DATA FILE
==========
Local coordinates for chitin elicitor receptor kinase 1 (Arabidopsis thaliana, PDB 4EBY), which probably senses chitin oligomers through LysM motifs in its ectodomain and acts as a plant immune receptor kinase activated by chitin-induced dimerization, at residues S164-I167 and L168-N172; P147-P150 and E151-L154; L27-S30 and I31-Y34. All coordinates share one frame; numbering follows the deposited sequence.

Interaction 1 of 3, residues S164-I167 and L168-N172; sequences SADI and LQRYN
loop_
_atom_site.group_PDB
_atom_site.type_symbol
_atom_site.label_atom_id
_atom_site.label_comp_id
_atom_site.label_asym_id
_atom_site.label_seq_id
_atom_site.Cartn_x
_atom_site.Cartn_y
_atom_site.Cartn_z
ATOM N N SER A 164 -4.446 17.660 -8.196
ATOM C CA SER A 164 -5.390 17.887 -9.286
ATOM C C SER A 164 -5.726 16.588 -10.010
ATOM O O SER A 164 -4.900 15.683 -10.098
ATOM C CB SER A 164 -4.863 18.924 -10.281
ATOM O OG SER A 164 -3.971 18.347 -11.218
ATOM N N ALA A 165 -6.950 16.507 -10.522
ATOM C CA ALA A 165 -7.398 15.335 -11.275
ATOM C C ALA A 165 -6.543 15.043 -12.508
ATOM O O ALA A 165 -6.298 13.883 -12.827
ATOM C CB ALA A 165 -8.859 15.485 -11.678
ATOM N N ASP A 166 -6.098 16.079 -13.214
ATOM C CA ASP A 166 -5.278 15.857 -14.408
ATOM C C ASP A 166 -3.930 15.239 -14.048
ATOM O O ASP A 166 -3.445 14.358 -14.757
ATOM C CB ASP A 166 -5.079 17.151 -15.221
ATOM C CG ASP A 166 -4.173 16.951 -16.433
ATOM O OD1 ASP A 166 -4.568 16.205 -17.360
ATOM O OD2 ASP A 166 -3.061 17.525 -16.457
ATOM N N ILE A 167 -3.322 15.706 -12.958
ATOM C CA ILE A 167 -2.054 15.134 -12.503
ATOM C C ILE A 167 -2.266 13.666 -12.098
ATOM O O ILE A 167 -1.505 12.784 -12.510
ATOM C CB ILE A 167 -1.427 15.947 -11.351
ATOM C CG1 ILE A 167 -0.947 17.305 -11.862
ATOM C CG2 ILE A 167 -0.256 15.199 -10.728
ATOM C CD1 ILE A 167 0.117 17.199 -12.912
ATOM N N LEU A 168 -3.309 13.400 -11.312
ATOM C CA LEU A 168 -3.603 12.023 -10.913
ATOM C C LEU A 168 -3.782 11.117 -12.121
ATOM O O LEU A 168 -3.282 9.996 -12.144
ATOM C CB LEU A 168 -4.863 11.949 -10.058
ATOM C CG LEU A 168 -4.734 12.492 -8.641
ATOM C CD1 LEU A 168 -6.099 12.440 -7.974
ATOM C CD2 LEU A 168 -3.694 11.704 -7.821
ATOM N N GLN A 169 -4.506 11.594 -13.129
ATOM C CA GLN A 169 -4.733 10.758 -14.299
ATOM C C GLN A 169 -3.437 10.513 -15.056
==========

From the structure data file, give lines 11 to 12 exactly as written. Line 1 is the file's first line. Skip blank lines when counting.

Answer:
_atom_site.Cartn_y
_atom_site.Cartn_z